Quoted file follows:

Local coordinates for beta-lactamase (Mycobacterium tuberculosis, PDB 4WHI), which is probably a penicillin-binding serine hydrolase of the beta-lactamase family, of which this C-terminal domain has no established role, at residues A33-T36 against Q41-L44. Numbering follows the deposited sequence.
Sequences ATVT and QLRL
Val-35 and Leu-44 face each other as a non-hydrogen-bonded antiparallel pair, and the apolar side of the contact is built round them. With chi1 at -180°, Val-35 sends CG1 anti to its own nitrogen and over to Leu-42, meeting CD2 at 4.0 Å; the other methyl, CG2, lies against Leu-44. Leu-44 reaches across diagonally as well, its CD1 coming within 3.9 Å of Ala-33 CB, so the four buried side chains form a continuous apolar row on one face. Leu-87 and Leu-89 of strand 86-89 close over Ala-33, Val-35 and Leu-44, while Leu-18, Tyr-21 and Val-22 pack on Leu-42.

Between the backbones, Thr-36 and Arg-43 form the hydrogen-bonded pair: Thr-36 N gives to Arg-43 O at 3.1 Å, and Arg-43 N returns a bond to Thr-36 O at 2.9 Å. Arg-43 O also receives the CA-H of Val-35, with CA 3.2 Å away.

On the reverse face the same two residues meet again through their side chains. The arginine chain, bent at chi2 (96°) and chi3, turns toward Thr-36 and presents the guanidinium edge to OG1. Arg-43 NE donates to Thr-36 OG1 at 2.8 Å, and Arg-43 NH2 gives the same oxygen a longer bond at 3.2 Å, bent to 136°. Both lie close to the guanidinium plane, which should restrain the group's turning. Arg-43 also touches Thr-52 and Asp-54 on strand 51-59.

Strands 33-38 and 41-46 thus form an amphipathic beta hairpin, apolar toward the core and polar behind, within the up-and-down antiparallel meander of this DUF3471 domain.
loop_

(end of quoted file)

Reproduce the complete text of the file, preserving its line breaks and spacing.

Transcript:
Local coordinates for beta-lactamase (Mycobacterium tuberculosis, PDB 4WHI), which is probably a penicillin-binding serine hydrolase of the beta-lactamase family, of which this C-terminal domain has no established role, at residues A33-T36 against Q41-L44. Numbering follows the deposited sequence.
Sequences ATVT and QLRL
Val-35 and Leu-44 face each other as a non-hydrogen-bonded antiparallel pair, and the apolar side of the contact is built round them. With chi1 at -180°, Val-35 sends CG1 anti to its own nitrogen and over to Leu-42, meeting CD2 at 4.0 Å; the other methyl, CG2, lies against Leu-44. Leu-44 reaches across diagonally as well, its CD1 coming within 3.9 Å of Ala-33 CB, so the four buried side chains form a continuous apolar row on one face. Leu-87 and Leu-89 of strand 86-89 close over Ala-33, Val-35 and Leu-44, while Leu-18, Tyr-21 and Val-22 pack on Leu-42.

Between the backbones, Thr-36 and Arg-43 form the hydrogen-bonded pair: Thr-36 N gives to Arg-43 O at 3.1 Å, and Arg-43 N returns a bond to Thr-36 O at 2.9 Å. Arg-43 O also receives the CA-H of Val-35, with CA 3.2 Å away.

On the reverse face the same two residues meet again through their side chains. The arginine chain, bent at chi2 (96°) and chi3, turns toward Thr-36 and presents the guanidinium edge to OG1. Arg-43 NE donates to Thr-36 OG1 at 2.8 Å, and Arg-43 NH2 gives the same oxygen a longer bond at 3.2 Å, bent to 136°. Both lie close to the guanidinium plane, which should restrain the group's turning. Arg-43 also touches Thr-52 and Asp-54 on strand 51-59.

Strands 33-38 and 41-46 thus form an amphipathic beta hairpin, apolar toward the core and polar behind, within the up-and-down antiparallel meander of this DUF3471 domain.
loop_